The retail sector plays a major role in the UK economy, providing jobs for millions and making up 5.2% of the UK’s total economic output as of 2020. A key part of both the UK’s economy and its culture, the retail sector must continually respond to changing consumer preferences and other economic factors. The COVID-19 pandemic has been a major factor driving the sector to investigate new practices to ensure they provide a safe environment for their customers. This has come alongside an increased demand in online shopping and click and collect services.
The constantly shifting landscape of the retail sector provides great opportunities for R&D, and some particular examples are provided below:
Data Collection and Analysis
In recent years, online cookies have transformed how retailers collect and use customers’ data. Improvement in the methods used to target specific groups for advertising will continue to provide opportunities for R&D in the retail sector.
Adoption and development of greener practices
As consumers become more environmentally conscious, the retail sector will be pushed into adopting greener practices. This could be in reducing the carbon footprint of their products by reducing packaging or by researching alternative materials to use in their products that produce less carbon.
Online storefronts have become more important than ever before during the COVID-19 pandemic and have provided a vital resource for many business that otherwise would not have been able to continue trading during lockdowns. Building new or improved online systems to assist customers or retail staff will continue to be an area open to new R&D in the retail sector.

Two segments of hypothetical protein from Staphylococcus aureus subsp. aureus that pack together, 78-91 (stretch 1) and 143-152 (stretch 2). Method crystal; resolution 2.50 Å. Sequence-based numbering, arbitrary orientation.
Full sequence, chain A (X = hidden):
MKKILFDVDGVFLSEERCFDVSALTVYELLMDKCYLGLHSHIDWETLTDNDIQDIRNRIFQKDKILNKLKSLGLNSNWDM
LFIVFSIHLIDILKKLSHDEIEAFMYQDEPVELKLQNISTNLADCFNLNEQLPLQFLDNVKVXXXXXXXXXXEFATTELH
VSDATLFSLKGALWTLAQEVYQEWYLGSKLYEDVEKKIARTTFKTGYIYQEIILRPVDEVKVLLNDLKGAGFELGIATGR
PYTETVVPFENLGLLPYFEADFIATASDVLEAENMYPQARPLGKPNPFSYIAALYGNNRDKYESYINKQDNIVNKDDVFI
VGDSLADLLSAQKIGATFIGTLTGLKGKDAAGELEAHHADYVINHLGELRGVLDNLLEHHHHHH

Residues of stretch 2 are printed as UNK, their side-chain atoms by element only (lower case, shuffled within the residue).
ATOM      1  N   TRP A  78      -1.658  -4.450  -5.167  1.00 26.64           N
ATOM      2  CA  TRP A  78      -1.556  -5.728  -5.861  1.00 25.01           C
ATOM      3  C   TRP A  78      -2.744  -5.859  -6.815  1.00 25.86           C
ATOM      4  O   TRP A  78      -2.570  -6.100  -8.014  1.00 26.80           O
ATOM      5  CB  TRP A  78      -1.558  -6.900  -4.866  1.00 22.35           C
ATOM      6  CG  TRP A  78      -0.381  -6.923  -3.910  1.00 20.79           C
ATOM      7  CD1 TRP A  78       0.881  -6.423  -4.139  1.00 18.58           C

One of our retail clients have had a complete overhaul of their business since the pandemic, and are making the following changes:
They had an existing website, however it was outdated, slow and customers had reported issues with their online orders due to technical errors. The company decided to re-build their CRM system with improved integration to their backend ordering and warehousing system, and also incorporate an updated front-end.
The work undertaken to improve the latency and performance of the system may qualify for R&D, even if the project were to fail. The development of the front end and the appearance of the website would probably not qualify as a qualifying R&D activity, unless the work involved extensive overhaul of the system to achieve.
The company also set out to remove ‘virgin’ plastics from their in-store point of sale (POS) displays. The company worked to develop new material-hybrids to ensure that displays would have the same aesthetic quality whilst retaining their strength and durability, and without the use of plastics. Even though a portion of the work relates to the aesthetic of the display, the work may still qualify, as there are structural considerations which may not be straightforward.
A key part of both the UK’s economy and its culture, the retail sector must continually respond to changing consumer preferences and other economic factors. This has come alongside an increased demand in online shopping and click and collect services.
Ben Conry previously worked for one of the largest financial services consultancies, working extensively throughout Hertfordshire, Cambridgeshire and East Anglia. He has experience working with companies in the retail and fashion industries, as well as in warehousing and distribution. Book your free consultation to discover qualifying activities in your business and see how much your claim could be worth.
R&D Tax Consultant